May on February 21, 2019:
I have jade cuttings in a perlite/sphagnum mix. When can i move them to actually soil?
Sean Hemmer (author) from Wisconsin, USA on February 10, 2019:
Reducing the main stem will likely cause significant stress on the jade plant. A larger pot that is bottom heavy, has weight added to the bottom, or can be anchored is best. You can also trim back the jade plant to make it less top heavy but only trim back about a third of it to start. You can use those trimmings to start new jade plants as well.
diddle1999 on January 24, 2019:
I inherited a jade "tree" that is top heavy. I know I can propagate the cuttings, but I'm looking for advice as to cutting back the bark itself. It is approximately 2-3" in diameter and every pot I tried tips over. Any advice would be appreciated.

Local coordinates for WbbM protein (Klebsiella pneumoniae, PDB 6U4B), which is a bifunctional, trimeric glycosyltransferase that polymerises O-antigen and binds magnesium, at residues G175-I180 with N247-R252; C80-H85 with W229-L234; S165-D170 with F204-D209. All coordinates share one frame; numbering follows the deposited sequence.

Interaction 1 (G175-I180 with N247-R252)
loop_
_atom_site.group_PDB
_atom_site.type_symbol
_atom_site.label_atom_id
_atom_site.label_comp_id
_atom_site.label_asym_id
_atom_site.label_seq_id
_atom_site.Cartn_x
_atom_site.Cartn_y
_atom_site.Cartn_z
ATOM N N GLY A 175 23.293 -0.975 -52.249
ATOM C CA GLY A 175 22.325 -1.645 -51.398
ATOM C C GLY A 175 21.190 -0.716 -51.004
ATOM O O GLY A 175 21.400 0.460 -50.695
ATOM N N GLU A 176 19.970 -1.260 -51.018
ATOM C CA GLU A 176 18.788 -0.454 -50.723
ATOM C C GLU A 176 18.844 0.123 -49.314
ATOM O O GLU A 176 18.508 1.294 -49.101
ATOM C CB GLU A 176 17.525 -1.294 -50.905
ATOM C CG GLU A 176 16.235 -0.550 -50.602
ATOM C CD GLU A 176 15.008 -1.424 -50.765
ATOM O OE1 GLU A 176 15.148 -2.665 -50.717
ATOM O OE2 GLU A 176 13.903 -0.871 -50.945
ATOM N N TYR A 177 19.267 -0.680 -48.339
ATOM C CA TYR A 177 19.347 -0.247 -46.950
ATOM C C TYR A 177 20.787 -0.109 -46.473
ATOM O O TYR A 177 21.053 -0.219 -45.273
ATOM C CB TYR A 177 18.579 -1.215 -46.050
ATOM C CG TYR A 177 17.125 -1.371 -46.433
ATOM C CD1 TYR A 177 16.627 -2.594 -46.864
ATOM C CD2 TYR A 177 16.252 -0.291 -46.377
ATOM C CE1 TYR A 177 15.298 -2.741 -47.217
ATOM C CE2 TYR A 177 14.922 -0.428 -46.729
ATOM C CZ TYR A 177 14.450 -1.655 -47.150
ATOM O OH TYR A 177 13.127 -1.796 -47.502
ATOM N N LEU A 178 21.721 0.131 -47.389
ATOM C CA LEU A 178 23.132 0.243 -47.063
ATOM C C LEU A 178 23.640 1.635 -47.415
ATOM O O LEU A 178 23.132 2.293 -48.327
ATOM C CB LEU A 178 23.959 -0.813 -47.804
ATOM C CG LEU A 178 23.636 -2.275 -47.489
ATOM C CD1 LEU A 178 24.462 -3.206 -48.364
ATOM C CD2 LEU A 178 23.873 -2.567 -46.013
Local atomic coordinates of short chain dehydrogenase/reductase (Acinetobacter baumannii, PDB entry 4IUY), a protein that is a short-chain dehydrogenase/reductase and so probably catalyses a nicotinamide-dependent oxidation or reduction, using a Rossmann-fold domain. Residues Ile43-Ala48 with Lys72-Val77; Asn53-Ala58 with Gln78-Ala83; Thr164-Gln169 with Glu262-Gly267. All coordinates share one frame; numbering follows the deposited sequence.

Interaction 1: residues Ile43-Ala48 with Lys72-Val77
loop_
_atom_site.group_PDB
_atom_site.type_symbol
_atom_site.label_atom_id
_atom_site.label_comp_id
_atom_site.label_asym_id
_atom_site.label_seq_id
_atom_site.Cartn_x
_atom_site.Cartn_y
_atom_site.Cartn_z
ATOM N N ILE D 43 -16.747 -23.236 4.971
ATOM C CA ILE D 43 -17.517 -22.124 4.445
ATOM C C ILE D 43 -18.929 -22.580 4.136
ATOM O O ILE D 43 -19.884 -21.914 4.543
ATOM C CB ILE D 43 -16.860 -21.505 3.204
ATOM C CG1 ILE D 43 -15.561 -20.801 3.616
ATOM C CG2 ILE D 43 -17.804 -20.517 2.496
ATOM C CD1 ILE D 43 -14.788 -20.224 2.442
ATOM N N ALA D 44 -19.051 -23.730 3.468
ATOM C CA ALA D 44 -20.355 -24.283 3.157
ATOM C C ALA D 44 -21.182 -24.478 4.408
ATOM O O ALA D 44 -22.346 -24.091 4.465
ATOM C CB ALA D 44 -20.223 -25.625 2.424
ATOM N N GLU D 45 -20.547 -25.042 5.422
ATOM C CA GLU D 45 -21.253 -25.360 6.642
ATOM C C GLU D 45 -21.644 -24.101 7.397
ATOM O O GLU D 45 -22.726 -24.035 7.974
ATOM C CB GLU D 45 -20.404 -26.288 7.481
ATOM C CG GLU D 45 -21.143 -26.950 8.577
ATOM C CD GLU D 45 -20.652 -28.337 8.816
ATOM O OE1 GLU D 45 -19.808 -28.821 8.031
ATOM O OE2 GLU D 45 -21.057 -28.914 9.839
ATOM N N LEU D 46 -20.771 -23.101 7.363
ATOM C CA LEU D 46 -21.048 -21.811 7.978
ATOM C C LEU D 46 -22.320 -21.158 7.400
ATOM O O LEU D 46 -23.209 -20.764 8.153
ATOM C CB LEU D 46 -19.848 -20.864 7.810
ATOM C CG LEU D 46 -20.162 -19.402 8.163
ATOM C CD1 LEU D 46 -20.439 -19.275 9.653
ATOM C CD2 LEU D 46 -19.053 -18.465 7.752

Diane on January 02, 2018:
I have a jade plant that is over 100 yrs old. was my grandmothers, it blooms every year with clusters of little white flowers. I water about every two weeks and always use hydrogen peroxide in the water. We are moving and not taking the plant with us it is now approx. 4 ft across and 4 ft high. I have taken 2 large cuttings to start a new plant. The new owner of our home is thrilled to have such an incredible plant.
Zubaidah Binte Omar on September 11, 2017:
Hi , I just bought a jade plant., its so beautiful.
Thanks for the useful info ., I will certainly wants to regrow my jade plant.
Ilze Riley on June 02, 2013:
Sean Hemmer (author) from Wisconsin, USA on March 16, 2013:
Glad I could help!
Natasha from Hawaii on March 16, 2013: